THE LOCKED-OUT FAIRY
WO months had passed since David had
come to the Hill Country—two months in
which he had thrown himself with all the stoutness
of heart he could muster into the new life
and the things Johanna had promised. He had
spent long, crisp November days with Barney
in the woods, watching him fell the trees marked
for fire-wood and learning to use his end of a
cross-cut saw. When the snow came and the
lumber roads were packed hard for sledding he
had shared in the driving of the team and the
piling of the logs. He had learned to skee and
to snow-shoe; already he had dulled his skates
on the pond above the beaver dam. Yet in
spite of all these things, in spite of Barney's
good-natured comradeship and Johanna's faithful
care and love, the ache in his heart had
grown deeper until his loneliness seemed to
shut him in like the snow-capped hills about
 him. And now it was seven days before Christmas—and
not a word had been said concerning
David had begun to wonder if in all that
country of bare hilltops and empty valleys, of
snow and fir-tree and wild creature, there was
anything out of which one could possibly make
a Christmas. And slowly the conviction had
been borne in upon him that there was not.
The very thought of the toy-stores in the city,
of the windows with their displays of Christmas
knickknacks, of the street booths covered with
greens, of what the boys on the block were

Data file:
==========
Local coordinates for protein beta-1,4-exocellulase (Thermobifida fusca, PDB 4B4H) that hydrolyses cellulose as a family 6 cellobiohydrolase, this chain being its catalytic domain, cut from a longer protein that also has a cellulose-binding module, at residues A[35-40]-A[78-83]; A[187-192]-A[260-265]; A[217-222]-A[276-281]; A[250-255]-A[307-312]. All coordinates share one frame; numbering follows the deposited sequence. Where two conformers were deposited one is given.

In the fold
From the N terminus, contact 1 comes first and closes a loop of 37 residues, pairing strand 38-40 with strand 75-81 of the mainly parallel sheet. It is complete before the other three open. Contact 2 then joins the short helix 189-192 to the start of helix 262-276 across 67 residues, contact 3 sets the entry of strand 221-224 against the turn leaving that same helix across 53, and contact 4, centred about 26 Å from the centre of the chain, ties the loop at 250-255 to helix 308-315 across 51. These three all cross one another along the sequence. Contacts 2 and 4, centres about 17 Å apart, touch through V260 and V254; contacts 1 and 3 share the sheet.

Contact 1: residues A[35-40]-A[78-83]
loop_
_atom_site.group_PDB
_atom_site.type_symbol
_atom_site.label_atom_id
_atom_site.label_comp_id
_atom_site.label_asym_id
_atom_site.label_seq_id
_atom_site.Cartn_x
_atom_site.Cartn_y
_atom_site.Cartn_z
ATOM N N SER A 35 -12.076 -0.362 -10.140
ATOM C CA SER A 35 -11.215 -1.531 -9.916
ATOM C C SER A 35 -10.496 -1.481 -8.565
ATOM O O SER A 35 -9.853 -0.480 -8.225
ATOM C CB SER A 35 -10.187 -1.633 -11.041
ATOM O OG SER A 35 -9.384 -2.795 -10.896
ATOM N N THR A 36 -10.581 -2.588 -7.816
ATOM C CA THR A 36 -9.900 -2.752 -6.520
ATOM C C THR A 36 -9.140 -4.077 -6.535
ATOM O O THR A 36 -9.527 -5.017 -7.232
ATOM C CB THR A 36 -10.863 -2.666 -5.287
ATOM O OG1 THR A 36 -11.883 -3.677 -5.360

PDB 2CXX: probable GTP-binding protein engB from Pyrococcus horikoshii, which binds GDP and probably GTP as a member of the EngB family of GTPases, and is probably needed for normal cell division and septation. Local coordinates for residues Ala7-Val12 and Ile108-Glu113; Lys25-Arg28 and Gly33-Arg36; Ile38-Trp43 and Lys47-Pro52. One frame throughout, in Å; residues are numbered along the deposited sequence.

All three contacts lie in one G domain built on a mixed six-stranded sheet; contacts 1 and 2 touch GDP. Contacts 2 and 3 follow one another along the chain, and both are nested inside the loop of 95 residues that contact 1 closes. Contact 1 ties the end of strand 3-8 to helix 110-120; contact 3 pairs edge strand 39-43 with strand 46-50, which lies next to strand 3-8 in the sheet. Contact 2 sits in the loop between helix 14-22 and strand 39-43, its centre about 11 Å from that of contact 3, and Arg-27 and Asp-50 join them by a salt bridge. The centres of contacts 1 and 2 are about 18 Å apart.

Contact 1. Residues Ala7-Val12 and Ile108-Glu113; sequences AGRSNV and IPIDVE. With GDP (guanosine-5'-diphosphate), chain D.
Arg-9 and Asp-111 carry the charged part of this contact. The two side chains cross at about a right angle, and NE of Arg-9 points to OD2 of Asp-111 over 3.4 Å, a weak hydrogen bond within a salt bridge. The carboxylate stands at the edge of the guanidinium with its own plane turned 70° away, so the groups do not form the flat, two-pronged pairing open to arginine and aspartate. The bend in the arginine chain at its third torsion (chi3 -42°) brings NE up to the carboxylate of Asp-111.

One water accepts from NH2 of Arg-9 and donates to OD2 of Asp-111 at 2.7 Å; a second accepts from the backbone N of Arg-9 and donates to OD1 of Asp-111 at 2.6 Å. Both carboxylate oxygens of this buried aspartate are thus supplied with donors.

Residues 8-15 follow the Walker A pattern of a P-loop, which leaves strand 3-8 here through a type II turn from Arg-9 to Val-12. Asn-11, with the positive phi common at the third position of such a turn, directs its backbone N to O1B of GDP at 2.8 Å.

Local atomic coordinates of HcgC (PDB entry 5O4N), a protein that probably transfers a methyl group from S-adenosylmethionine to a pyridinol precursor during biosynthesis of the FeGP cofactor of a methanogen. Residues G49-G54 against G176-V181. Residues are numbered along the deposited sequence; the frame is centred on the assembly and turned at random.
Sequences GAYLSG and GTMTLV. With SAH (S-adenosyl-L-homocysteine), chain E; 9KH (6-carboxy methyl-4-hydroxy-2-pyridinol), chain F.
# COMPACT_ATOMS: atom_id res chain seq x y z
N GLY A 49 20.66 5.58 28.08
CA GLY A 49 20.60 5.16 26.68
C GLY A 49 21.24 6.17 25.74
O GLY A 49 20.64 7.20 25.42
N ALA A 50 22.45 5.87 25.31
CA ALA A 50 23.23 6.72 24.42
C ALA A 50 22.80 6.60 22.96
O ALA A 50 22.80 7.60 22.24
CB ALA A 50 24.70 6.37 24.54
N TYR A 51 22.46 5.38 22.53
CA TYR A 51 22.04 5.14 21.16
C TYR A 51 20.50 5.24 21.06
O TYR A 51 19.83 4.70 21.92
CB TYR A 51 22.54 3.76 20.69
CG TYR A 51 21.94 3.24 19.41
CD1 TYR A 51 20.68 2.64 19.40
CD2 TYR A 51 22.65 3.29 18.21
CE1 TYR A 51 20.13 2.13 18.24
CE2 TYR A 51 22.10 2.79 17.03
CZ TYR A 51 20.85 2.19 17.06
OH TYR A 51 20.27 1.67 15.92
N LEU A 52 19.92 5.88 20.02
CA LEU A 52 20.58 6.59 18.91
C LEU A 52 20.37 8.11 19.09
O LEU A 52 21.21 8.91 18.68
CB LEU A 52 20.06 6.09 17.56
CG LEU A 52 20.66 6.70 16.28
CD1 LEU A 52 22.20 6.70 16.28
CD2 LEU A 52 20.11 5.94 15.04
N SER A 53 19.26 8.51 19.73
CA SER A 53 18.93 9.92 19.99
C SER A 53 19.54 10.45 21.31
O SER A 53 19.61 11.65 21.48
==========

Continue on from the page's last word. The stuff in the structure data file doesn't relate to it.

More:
doing and talking about, of the memories of all
the other Christmases that had been, brought
unspeakable pangs to his soul. He wondered
how he was ever going to stand it—this
Christmas that was no Christmas.
And this is how it happened that at dusk-hour,
seven days before Christmas, a very low-spirited
boy of eight—going-on-nine—sat curled
up on the window-seat of the lodge, looking out
through the diamond panes and wishing with
all his heart that he was somebody else in some
other place and that it was some other time of
Barney was always bedding down the horses
 at this time and Johanna was getting supper;
and as there was never anything in particular
for David to do it had become a custom with
him to watch for the lighting of the lamps in
the cabins of the "heathen." There were four
cabins—only one was a cottage; and he could
see them all from the lodge by a mere change of
position or window. Somehow he liked them,
or thought he should like them if he knew them,
in spite of all the unalluring things Johanna had
said about them. According to her the families
who lived in them were outcasts, speaking
strange tongues and worshiping strange gods,
and quite unfit to cross the door-steps of honest
Christian folk. David hardly knew whether
Barney shared this opinion or not. Barney
teased Johanna a good deal and laughed at her
remarks every time she aired her grievance:
that there should be no decent neighbors like
themselves on all that barren hilltop. In his
own heart David clung persistently to the
feeling that he should like them all if he ever got
near enough to make their acquaintance.
It was always the "lunger's" lamp that shone
out first in the dusk. David could usually tell